Inspiring the next generation of feminists in Amy Poehler’s 'Moxie'.

The film begins with a nightmare. Our 16-year-old protagonist, Vivian (Hadley Robinson) is running through the woods at night. There are rustles in the trees around her and an ominous sense of dread. She opens her mouth to scream, but no sound comes out. This is ultimately the central premise of the film: a young woman finding her voice, and ultimately a collective female voice, out of a silenced scream.

Cut to present day, where the annual high school "rankings" have just been announced, categorising the girls into labels which include “best rack” and “most bangable”. Detestable football jock, Mitchell (Patrick Swarzenegger) personifies this day-to-day objectification that pervades the daily lives of the school’s young women. When he begins to bother new girl Lucy (Alycia Pascual-Peña), Vivian tries to reassure her by telling her to just keep her head down, to which Lucy corrects her: “I’m gonna keep my head up... high."

After being ranked “most obedient”, and discovering her mum’s old feminist memorabilia, Vivian experiences her own feminist awakening. “Moxie” is defined as “force of character, determination or nerve”, and Vivian anonymously creates and distributes the titular feminist zine, calling for a collective female uprising against the high school’s gender double standards, and encouraging solidarity among her female peers. In a particular impassioned and liberating moment, Vivian exclaims: “I hate that we are shoved aside, dismissed. Nobody does anything, nobody listens to us!”.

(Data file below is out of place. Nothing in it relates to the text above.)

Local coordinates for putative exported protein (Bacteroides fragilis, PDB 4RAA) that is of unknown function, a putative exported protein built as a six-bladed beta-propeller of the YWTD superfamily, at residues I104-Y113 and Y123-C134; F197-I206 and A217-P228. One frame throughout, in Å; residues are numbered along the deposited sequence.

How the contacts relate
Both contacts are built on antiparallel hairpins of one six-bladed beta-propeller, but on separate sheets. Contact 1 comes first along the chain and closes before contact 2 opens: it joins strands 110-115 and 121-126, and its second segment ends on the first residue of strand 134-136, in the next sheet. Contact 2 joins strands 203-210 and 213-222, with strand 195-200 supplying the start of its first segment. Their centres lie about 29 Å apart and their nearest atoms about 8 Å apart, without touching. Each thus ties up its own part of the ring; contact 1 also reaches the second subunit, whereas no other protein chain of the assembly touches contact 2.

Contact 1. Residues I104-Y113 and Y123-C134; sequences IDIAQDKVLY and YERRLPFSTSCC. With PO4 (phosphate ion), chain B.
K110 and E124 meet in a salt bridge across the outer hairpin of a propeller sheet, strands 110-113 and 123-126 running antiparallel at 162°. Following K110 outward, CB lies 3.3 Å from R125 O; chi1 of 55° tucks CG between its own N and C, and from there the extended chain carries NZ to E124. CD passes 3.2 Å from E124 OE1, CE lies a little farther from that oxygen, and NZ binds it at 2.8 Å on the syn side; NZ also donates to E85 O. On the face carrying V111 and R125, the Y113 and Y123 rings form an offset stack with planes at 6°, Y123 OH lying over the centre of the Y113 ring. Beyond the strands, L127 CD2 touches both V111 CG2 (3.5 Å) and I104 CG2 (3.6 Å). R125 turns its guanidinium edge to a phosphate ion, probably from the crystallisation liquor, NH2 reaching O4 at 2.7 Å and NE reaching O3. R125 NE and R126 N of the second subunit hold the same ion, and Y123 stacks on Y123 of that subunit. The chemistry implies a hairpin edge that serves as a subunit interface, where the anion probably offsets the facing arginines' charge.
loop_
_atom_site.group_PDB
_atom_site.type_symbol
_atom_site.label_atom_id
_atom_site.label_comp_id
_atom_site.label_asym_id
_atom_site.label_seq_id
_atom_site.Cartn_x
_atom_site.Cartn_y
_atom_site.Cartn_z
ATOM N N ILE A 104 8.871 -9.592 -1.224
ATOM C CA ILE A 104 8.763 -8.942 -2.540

The film is extremely timely in the #MeToo era, and female solidarity is needed now more than ever. In light of recent events (Reclaim the Streets), Moxie emphasises the duty of both men and women to speak up about injustice, and do something to change it. We witness the complacency of both male and female authority figures, as their male teacher dismisses the girls’ outrage as “women’s issues”, and the female principal winces at the word “harass”, which will force her to take their complaints seriously. This dangerous “boys will be boys” complicity, normalises and perpetuates an extremely damaging culture, that accepts and even expects sexism as commonplace in our society. This sexist high school “banter” is effectively a microcosm for a much wider societal problem, and the reluctance to address it nurtures a culture of misogyny and silence.

While on the surface, Moxie is a fairly light and optimistic story of high school feminist rebellion, Poehler also touches on (albeit briefly) heavier themes of rape and racism. It is also a brilliantly diverse cast, including disabled, trans and multi-racial actors. 

Moxie promotes an optimistic and hopeful message on the power of female solidarity, and the potential for past generations to inspire future ones (Amy Poehler echoes Mean Girls, as the ultimate “cool mom"). Channelling 90s Riot Grrrl power with a punk rock infused soundtrack (Bikini Kill’s Rebel Girl), Moxie is the ultimate “fuck the patriarchy” air punch of a film.

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